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Why Sci-Fi Is on the Outer Limits of TV

July 28, 1991|SUE MARTIN | Sue Martin is an assistant in the Calendar film department

It doesn't take a Vulcan to figure out there is a black hole in television programming.

If eight out of the top 10 motion-picture grossers of all time are science fiction, fantasy and/or horror flicks, why isn't there more of the genre on television? The billion dollars or so spent on those movies would indicate that there is certainly a market for aliens, starships, the far future, the unreal and the unearthly. Just look at the box office for "Terminator 2," which is stomping to pulp the rest of the summer film crop.

But somehow, those numbers don't translate to the little box. Science fiction, fantasy and, to a lesser extent, horror are in thin supply and have been for sometime. That's not to say there haven't been any recent attempts. There have been plenty: "Beauty and the Beast," "Alien Nation," "Something Is Out There," "Dark Shadows," "The Flash."

But as for anything thriving currently, there's not much beyond "Star Trek: The Next Generation" and reruns of the original.

Cable has eroded the networks' hold on the genre, with shows such as HBO's "Tales From the Crypt" and the fact that cable in general seems to be amenable to cast-off network programming, such "Beauty and the Beast."

The upcoming television season is no different. The lone entry in the science-fiction/fantasy genre is NBC's upcoming "fantasy adventure show," "Eerie, Indiana," about a young boy who sees strange, weird events, when everyone else in town sees the same events as totally normal.

So why the disparity between all those "Terminator" fans and lack of same for TV?

Jose Rivera, "Eerie" co-producer and creator (along with Karl Schaeffer) said ruefully, "The Nielsen numbers don't register passion and the movie audiences go back because of their passion."

Danny Bilson, producer and creator (along with Paul de Meo) of CBS' most recent sci-fi corpse, "The Flash," said the main viewing audience for TV isn't the same audience that goes to the movies.

"Are they home and are they watching television? I think the TV audience is older and more conservative. I never felt (with "The Flash") it was a case of people going "yechhh!" It was just people didn't know it was out there. We also didn't need to be opposite one of the most popular shows on TV ("Cheers")."

"The Flash" returned in reruns on July 12 and will air Fridays at 9 p.m. through the summer. A spokesperson for Warner Bros. Television said, "That's the time spot we hoped for all along with the show. If for some reason it does really well, one could hope it would get renewed."

David Poltrack, vice president of planning and research at CBS in New York, said science fiction is "severely handicapped by the small screen, the cost and the demographic appeal." In the case of "The Flash," Poltrack said it was expensive "and so for it to stay on the air, it would have had to generate greater than average advertising revenue, because it cost more than the average show."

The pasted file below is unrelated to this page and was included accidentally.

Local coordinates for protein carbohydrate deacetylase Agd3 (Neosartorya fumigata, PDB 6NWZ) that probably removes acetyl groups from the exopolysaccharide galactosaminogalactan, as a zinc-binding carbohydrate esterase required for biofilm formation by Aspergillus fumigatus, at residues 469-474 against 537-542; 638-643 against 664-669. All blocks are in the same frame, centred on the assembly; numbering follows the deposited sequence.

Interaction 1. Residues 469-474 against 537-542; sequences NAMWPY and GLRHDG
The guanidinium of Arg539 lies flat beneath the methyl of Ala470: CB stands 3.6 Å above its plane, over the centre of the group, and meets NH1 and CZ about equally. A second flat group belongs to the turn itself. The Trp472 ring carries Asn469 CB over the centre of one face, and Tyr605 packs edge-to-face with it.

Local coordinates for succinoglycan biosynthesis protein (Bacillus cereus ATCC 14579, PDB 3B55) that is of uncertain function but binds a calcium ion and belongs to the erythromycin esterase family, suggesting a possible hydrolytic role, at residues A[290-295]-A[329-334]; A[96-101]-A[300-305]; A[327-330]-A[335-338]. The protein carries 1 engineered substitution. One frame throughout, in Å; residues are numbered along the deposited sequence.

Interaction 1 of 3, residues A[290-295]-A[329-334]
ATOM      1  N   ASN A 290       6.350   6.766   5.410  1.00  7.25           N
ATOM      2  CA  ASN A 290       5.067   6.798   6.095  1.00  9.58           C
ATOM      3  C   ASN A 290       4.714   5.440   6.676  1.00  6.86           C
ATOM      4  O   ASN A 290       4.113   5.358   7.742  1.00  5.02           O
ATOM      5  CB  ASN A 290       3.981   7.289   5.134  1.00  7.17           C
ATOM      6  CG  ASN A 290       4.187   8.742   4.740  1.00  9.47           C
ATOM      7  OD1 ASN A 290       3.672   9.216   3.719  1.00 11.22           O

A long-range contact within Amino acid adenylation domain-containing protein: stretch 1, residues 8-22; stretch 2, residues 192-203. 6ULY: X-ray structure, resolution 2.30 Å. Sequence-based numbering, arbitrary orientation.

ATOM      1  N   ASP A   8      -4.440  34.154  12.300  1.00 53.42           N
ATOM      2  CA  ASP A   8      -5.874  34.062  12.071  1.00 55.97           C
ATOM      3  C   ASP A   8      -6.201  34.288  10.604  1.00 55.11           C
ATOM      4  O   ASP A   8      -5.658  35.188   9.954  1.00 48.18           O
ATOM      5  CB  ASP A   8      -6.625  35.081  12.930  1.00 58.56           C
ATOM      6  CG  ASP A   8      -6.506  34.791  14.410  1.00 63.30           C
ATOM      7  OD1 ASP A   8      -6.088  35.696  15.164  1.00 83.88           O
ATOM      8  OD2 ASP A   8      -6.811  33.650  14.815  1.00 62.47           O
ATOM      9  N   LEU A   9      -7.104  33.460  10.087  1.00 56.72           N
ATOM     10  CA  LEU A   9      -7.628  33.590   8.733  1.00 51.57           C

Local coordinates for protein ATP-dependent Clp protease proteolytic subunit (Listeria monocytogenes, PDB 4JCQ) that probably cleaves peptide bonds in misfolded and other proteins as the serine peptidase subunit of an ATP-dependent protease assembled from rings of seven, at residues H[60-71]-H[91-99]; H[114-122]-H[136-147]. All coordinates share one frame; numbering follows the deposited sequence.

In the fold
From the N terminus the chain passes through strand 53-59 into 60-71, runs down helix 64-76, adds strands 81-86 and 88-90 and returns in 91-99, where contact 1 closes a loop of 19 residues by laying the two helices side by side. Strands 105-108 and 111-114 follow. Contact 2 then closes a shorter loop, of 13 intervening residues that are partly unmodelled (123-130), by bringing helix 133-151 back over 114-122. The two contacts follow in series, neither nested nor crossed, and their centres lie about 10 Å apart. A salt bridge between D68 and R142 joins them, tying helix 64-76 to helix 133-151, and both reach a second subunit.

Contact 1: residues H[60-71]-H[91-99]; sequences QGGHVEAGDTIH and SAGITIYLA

Mitchell Rubinstein, president of the nascent Science Fiction Channel, which is scheduled to be available on cable in the fall, said, "People go watch things based on word of mouth. Look at 'Batman.' What the audience wants on TV is not high-production movies, but they don't want something cheap either: They want something real." Rubinstein said that TV shows shouldn't compete with film: "They should go completely contrary--do minimal special effects. People want nostalgic stuff."

Based on results from a Gallup Poll conducted for the Sci-Fi Channel, Rubinstein said audiences don't want "E.T." or "Total Recall," they want "The Day the Earth Stood Still," "Frankenstein", George Pal movies and the old "Dark Shadows." "They wanted the classic stuff," he said. "They could get the big movies on Showtime and HBO."

George R.R. Martin, a longtime science-fiction novelist and one of the producers of "Beauty and the Beast," said one problem is the networks are nervous about the words "science fiction."

"They feel it's a negative label, so producers slide shows in sideways like 'My Life and Times' and 'Quantum Leap.' Networks also allow stupidities on science-fiction shows that no one else would allow," he said. "If I was writing a cop show and I had a bomb go off under the cop car and the cop ended up on the Eiffel Tower, everyone would say, 'No way.' But, in "Space: 1999" they can have an explosion on the moon that sends it reeling off into space and that's OK."

Those interviewed for this article said good writing, not special effects, was the key to good science fiction on TV.

Paul de Meo, co-creator/producer of "The Flash," explained the bad science-fiction formula: "It's usually poorly produced, misconceived and doesn't have a feeling for the genre.

"And then (producers with a new TV show) have to overcome all that bad past."

Kenneth Johnson, producer of the successful "V" miniseries, "The Hulk" and "Alien Nation," said it all comes down to the writing.

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